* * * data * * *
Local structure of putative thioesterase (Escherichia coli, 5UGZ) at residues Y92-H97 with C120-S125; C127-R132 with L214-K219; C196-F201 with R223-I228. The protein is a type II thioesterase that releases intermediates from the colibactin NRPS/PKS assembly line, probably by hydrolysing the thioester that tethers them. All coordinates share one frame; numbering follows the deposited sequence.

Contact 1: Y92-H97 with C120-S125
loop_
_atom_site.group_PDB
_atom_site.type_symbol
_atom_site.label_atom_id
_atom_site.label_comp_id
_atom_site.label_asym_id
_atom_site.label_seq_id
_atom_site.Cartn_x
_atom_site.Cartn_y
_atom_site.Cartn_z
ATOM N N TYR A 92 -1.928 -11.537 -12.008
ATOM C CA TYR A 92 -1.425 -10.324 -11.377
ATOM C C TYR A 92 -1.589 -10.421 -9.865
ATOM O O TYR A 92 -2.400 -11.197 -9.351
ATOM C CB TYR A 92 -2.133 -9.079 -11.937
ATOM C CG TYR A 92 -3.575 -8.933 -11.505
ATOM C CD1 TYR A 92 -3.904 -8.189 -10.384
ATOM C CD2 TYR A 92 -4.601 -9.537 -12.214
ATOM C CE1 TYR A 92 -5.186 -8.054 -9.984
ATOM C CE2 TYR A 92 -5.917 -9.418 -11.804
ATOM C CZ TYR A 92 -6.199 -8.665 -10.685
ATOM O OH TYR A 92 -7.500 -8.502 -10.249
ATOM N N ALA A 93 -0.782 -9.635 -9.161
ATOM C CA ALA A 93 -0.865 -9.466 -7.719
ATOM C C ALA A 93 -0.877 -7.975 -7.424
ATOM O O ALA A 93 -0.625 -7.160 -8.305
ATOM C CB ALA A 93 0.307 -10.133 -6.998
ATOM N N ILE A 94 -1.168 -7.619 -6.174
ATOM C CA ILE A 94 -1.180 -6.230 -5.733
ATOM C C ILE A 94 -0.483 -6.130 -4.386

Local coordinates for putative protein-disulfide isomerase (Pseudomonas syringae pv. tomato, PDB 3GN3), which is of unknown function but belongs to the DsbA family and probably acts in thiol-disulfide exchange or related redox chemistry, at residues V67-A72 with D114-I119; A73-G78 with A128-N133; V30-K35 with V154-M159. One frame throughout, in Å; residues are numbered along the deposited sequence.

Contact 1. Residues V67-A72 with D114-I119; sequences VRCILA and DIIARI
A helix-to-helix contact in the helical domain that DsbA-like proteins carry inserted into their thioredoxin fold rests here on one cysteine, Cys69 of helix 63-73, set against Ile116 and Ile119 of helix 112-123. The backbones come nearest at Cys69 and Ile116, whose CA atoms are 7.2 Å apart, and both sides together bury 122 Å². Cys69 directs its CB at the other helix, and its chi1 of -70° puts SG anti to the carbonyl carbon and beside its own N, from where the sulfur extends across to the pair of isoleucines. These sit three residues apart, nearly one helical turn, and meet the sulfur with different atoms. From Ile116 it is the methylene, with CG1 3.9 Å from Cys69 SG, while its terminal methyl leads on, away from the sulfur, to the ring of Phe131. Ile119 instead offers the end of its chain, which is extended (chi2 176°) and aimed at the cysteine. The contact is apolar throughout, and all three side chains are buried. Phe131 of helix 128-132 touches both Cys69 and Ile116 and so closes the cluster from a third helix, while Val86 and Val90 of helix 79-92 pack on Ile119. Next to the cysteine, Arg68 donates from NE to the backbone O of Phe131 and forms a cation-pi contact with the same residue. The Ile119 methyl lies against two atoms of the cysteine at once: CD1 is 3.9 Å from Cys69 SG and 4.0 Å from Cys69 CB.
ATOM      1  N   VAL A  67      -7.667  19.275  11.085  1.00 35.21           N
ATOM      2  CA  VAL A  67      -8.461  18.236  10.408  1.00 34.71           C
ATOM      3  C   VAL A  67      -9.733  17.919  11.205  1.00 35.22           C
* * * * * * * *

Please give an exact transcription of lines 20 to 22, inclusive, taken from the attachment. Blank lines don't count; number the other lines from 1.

ATOM C CD2 TYR A 92 -4.601 -9.537 -12.214
ATOM C CE1 TYR A 92 -5.186 -8.054 -9.984
ATOM C CE2 TYR A 92 -5.917 -9.418 -11.804